Art can sharpen our problem-solving skills. Here’s how. — Quartz at work
When looking for new ways to improve our problem-solving skills, spending time with a work of art is perhaps the easiest and most effective training, according to art historian Amy Herman.
Herman has taught professionals—homicide detectives, medical students, lawyers, and engineers—to read paintings to improve their analytical skills. “Art provides a safe space outside of ourselves to analyze our observations and turn those observable details into actionable knowledge,” Herman writes in the introduction to her new book. Fixed. How to perfect the fine art of problem solving.
This can help us understand how and why things go wrong and, more importantly, how to fix them, she explains.
Put the lesson into practice
In her book, Herman explains step-by-step how to navigate through a complex composition.
Look at Théodore Géricault’s grisly painting The Raft of Medusa.
Perceive its scope, notice its details, count things, catalog what you think is going on.
Then take a deep breath and let your mind wander.
What did the chaos of the previous scene remind you of? A natural disaster? A man-made catastrophe? The current state of your country? Perhaps you were reminded of more personal scenarios: office drama, a runaway argument at home, Zoom Thanksgiving.
No matter who you are or where you live, chances are you can identify with the despair described above.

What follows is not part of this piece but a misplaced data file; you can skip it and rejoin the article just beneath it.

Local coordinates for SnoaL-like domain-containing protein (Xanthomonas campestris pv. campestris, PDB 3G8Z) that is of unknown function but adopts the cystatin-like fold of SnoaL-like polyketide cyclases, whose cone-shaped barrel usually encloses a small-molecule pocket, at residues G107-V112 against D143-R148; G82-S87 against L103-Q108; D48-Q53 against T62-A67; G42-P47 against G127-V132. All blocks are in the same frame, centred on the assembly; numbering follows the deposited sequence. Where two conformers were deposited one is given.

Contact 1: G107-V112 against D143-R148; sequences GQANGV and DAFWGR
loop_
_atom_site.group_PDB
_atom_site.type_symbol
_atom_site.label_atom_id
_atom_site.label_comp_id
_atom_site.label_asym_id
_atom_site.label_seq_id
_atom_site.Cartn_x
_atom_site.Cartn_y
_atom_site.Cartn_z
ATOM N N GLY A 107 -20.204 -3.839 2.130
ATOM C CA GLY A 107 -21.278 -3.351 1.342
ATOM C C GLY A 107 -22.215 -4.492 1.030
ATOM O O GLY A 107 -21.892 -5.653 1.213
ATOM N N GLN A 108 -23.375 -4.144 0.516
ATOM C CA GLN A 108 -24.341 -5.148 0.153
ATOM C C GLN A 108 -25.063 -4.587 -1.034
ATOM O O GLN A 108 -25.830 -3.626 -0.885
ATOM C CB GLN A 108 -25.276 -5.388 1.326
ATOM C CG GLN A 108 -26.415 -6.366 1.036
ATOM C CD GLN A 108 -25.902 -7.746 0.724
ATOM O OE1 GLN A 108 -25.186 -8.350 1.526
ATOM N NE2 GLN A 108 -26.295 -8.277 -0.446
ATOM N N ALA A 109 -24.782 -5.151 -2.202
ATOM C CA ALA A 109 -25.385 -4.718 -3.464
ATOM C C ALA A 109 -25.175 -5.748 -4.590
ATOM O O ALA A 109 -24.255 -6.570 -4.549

A critical skill in Herman’s approach is the art of noticing—the ability to suppress the impulse to pick up our mobile devices and pause long enough to ponder the details of a visual spectacle before us. This is especially true in the age of short attention spans, when the average museum visitor spends less than 30 seconds looking at a work of art.
Viewing art also attunes us to nuance and ambiguity, Herman explains. It’s a skill that’s critical for hostage negotiators for managers trying to read the space.
“The best way to look at art, whether alone or with others, is to look at the object first, speak after looking, and only then read the label,” Herman told Quartz. “My hope is that learning to look at art in a structured way will inspire and refresh critical inquiry, and that the same model will be applied when confronting problems that require resolution.”
Herman, who once headed the education department at the Frick Collection in New York City, insists there’s no shame in “using art to study ourselves and the problems we face every day.” “Art can be many different things to many different viewers,” she argues. “If the power of an artwork can be channeled in a way that allows a viewer who has no background in art or art history to approach their calling in a different and more inclusive way, why not unleash that?”
Quartz at Work is available as a newsletter. Click here to get The Memo straight to your inbox.